Much more is at stake. Great works of art—paintings, poems, buildings, novels, songs, even some theories—can be life-long companions, dear friends. To make this happen, you must open up your hearts and minds to them without preconceptions or stereotyping. You must allow them to be who they are, as they allow you to be who you are. You must avoid shutting down the relationship before it starts by refraining from saying “too much Jesus,” or “too much abstraction,” or “too Western,” or “too ugly,“ or “too male.” Resist the tendency to judge quickly, by saying this work is not about me; it doesn’t reflect my experience. You can reflect your experience. The goal here is to expand rather than to withdraw, to reach for the “extravagant and the possible.” Learning to do that may not always leave you feeling comfortable. But the challenge it offers, when accepted, will lead to personal growth—to soul development.
Make friends in unlikely places within the Humanities. Find your “great ones,” to use Mary Oliver’s eloquent words, in “that immeasurable fund of thoughts and ideas, from writers and thinkers [I would add painters] long gone into the ground….To enjoy, to question—never to assume, or trample. Thus the great ones (my great ones, who may not be the same as your great ones) have taught me—to observe with passion, to think with patience, to live always caringly….Yes, it is a din of voices that I hear, [and, I need to add, pictures that I see] and they do not all say [or envision] the same thing. But the fit of thoughtfulness unites them….I go nowhere, I arrive nowhere, without them. With them I live my life, with them I enter the event, I mold the meditation, I keep if I can some essence of the hour, even as it slips away. And I do not accomplish this alert and loving confrontation by myself and alone, but through terrifying and continual effort, and with this innumerable, fortifying company, bright as stars in the heaven of my mind.”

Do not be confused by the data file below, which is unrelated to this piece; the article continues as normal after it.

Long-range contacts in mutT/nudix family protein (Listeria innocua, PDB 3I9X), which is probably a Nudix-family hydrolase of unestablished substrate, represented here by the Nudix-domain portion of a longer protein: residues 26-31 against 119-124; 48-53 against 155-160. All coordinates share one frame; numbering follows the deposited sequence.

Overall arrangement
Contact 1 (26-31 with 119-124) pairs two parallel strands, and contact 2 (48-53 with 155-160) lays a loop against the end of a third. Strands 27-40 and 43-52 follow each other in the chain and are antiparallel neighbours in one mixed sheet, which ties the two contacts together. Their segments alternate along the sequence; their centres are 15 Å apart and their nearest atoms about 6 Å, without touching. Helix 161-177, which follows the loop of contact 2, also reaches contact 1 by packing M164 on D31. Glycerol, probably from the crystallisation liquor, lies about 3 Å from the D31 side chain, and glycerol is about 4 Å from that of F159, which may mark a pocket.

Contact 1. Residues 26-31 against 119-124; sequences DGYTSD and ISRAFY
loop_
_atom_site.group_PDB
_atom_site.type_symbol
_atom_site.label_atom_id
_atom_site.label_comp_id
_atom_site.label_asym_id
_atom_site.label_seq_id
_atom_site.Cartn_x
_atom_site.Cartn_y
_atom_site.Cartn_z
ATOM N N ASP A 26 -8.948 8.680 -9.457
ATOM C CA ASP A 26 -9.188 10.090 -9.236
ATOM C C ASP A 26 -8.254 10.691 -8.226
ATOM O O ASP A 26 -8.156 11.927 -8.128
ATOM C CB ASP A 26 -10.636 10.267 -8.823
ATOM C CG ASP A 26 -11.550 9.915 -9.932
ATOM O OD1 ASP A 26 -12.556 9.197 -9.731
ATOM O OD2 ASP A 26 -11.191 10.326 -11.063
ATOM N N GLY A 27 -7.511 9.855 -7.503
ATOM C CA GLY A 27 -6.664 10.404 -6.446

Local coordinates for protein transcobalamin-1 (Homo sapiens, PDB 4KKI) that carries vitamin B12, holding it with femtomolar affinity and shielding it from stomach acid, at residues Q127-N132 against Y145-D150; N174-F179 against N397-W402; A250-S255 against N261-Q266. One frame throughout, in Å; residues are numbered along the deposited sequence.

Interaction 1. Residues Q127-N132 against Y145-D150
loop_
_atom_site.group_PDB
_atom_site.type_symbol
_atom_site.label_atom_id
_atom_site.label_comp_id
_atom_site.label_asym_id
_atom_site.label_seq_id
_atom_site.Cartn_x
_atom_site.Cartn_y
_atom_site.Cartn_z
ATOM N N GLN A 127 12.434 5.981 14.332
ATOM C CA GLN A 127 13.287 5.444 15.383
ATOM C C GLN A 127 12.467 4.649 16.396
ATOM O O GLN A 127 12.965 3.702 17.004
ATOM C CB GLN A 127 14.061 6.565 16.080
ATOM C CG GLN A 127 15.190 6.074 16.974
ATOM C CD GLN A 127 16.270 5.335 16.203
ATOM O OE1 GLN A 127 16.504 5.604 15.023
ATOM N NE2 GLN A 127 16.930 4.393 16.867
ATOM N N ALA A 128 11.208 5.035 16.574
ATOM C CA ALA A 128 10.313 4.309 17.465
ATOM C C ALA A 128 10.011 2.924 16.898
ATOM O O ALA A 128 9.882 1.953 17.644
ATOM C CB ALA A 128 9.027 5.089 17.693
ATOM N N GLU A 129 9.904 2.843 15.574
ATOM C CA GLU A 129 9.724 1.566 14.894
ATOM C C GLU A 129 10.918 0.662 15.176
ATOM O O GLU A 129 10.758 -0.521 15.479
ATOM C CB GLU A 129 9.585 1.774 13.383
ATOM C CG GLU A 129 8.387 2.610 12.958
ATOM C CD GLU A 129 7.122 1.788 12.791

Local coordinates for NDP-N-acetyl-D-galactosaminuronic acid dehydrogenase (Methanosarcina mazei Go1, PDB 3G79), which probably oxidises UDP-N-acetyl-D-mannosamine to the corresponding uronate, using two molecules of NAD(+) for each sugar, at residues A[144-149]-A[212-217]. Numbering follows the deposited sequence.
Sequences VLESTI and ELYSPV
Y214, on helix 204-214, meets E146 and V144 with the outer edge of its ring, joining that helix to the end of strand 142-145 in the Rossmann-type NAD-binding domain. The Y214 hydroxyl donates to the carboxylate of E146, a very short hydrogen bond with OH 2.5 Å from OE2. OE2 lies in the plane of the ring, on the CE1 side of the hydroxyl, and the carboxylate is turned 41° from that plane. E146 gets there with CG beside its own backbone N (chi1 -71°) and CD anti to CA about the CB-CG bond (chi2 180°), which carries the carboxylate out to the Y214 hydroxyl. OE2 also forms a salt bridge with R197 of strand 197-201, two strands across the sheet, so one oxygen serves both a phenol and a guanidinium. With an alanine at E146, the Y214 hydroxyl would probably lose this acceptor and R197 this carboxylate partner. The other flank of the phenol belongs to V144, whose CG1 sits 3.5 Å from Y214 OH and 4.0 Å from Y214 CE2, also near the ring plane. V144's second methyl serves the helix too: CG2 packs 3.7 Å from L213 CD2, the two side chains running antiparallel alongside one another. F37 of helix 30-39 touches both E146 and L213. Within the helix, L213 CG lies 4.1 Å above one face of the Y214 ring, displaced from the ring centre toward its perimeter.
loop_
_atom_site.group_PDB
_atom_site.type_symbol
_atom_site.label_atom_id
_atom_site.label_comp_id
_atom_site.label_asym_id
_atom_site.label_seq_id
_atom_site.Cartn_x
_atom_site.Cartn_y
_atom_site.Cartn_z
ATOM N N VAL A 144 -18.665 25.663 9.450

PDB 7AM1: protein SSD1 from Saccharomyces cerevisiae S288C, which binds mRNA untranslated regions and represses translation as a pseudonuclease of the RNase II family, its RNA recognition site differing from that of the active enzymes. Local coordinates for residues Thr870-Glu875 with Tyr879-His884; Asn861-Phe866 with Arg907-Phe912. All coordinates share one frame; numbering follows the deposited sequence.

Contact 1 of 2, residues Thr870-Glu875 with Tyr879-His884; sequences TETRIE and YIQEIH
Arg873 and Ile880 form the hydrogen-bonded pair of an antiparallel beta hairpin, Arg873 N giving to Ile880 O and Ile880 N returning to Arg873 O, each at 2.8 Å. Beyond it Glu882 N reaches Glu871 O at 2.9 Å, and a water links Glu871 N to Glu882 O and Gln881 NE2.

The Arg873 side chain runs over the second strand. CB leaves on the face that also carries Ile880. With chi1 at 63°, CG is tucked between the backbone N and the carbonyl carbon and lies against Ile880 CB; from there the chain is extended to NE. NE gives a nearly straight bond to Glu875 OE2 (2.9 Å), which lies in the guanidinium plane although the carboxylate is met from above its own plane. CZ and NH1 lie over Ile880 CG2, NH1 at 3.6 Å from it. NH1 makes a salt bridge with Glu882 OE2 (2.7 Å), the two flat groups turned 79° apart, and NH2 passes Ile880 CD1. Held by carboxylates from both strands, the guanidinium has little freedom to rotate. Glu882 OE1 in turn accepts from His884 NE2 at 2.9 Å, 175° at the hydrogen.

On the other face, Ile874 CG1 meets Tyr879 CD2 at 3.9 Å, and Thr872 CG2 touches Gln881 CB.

I hope Oliver’s phrase “alert and loving confrontation” brings into your mind’s eye the painting by one of my “great ones,” my dear friend and companion Giotto, whom we met this afternoon.
Find your great ones. Bring them back to life in your inner life, in the heaven of your mind. Make friends in the Humanities. If you are open and curious, some of them will come from unexpected times and places.
 Mary Oliver, Upstream: Selected Essays, New York: Penguin Press (2016).
 Oliver, Upstream, p. 63.
 Oliver, Upstream, p. 68.
 Oliver, Upstream, p. 69.
 Oliver, Upstream, p. 57.
 Oliver, Upstream, pp. 57-58.